Math can be really hard sometimes, especially when your entire knowledge universe is bombarded by tons of information and distraction, on a daily basis. If you too are tired of being forced to struggle in math class or wish your kid doesn’t go through the same ordeal, these next tricks will certainly help. Say goodbye to cruel math teachers and their methods in order to welcome these simple hacks. Take a look over the images which show you how to multiply large numbers in your head, add and subtract fractions, and even figuring out percentages. After learning these methods, you will surely amaze your school peers and teachers alike.

### 1. Multiples of 9 works in reverse order!

### 2. Your hands can tell you the future … okay, fine, it can tell you multiples of 6, 7, 8, and 9!

### 3. Butterfly method for adding and subtracting fractions! No fighting over pizza anymore!

### 4. Reverse Zorro! Starting at the bottom, draw a line from the 4 to the 24 (4 goes into 24 six times). Draw the line to the 3 (six times three is 18). Draw the top line and write the answer.

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How do you get to the numbers on the date thing?

don’t see any working for that date day of week one. so not genius – genius is communication too!

you need to explain the what day of the week it will be or was a lot better cause I don’t see any explanation at all.

tim I found a website with the instructions and it was not straight forward. First you memorise a table of numbers for the months which need January and February adjusted if it is a leap year. The days was straight forward, the 20th day of the month will be the same day of the week as the 6th day. For the year you need to know if it is a leap year and depending on which century either add or subtract something by then I had lost interest because it seemed like a lot of facts you had to memorise to be able to do something which is in my opinion essentially a party trick.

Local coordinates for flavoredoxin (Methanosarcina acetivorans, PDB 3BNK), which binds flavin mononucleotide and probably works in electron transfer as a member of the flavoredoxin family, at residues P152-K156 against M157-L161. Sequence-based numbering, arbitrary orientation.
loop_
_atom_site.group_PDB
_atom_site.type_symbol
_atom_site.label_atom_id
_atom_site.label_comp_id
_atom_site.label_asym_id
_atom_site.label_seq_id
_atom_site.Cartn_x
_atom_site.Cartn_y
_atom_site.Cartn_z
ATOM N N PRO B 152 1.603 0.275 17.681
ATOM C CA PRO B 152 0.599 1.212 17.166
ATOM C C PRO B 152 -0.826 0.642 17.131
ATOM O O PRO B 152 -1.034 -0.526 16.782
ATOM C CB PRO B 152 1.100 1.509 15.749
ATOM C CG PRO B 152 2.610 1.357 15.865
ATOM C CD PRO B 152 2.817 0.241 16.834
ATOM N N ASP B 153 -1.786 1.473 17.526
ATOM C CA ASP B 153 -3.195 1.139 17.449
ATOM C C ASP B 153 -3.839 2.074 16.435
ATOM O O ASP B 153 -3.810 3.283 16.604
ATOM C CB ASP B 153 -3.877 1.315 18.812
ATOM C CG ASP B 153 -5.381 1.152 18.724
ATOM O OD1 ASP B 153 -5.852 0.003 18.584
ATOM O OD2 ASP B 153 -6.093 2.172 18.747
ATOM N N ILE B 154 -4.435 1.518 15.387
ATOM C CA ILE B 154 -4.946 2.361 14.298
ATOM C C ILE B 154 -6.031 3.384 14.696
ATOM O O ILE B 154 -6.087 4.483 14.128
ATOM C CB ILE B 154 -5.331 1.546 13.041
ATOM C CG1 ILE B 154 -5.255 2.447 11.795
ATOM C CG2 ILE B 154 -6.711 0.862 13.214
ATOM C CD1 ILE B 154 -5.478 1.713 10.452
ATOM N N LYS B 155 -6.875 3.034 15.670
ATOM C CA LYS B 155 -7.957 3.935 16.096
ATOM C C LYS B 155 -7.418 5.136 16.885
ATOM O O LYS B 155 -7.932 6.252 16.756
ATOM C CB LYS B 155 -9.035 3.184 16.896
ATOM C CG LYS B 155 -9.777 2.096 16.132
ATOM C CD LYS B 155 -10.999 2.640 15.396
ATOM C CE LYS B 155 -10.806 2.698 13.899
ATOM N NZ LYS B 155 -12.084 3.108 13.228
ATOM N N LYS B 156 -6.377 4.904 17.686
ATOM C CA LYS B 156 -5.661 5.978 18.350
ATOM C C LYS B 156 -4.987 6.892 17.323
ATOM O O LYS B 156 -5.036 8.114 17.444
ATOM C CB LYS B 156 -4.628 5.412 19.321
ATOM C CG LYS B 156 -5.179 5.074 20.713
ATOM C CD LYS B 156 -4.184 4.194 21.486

The answer is “ask Siri”! I just looked it up, the calculation is very complicated, so didn’t show it. Not really a Hack!

#2 doesn’t work, unless I’m missing something – I’m getting 9×9 is 82, obviously not correct

The fingers on the “top” have to be multiplied not added. So you get for 9×9 the 8 fingers from the touching ones down and above you have 1×1 -> 81.

😉

#2 is working. 1×1=1 (missing something!)

You have to multiple the number of fingers on the top, not add them. So for 9×9, you have to fingers above the touching fingers, using the formula that is 1×1 = 1. Then you count the number of fingers touching and below for the tens place which is 8, giving you 81.

oops, I obviously meant “two fingers” not “to fingers”

9 x 9… You got that you add the eight fingers for the 80, then you added the 1 finger plus the 1 finger. You should have multiplied them 1 x 1 = 1. that would give you 81